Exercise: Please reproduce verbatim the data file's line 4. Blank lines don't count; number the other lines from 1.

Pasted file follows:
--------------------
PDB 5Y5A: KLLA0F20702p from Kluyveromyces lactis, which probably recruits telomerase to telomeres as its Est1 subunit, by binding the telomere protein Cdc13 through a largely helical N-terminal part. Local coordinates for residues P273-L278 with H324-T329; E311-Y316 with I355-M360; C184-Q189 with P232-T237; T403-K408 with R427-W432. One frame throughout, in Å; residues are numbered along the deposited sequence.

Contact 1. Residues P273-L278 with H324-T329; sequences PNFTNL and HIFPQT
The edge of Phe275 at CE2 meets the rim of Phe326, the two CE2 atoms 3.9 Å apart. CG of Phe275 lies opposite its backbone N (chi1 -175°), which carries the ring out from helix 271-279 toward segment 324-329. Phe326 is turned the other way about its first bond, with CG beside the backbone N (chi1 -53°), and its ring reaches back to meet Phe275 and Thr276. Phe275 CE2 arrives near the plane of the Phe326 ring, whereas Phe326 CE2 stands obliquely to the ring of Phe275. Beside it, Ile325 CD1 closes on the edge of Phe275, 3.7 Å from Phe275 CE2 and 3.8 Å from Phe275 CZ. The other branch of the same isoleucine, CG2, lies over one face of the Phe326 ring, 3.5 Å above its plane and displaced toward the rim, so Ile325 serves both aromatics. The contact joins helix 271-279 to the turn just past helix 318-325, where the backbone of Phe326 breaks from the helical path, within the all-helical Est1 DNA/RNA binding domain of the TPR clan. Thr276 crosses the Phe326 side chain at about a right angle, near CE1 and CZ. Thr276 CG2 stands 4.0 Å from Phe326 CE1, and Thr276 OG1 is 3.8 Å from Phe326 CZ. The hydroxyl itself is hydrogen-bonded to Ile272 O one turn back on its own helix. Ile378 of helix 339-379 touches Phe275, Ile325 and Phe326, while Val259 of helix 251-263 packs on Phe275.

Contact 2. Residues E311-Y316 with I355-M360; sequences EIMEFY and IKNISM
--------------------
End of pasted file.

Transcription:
Contact 2. Residues E311-Y316 with I355-M360; sequences EIMEFY and IKNISM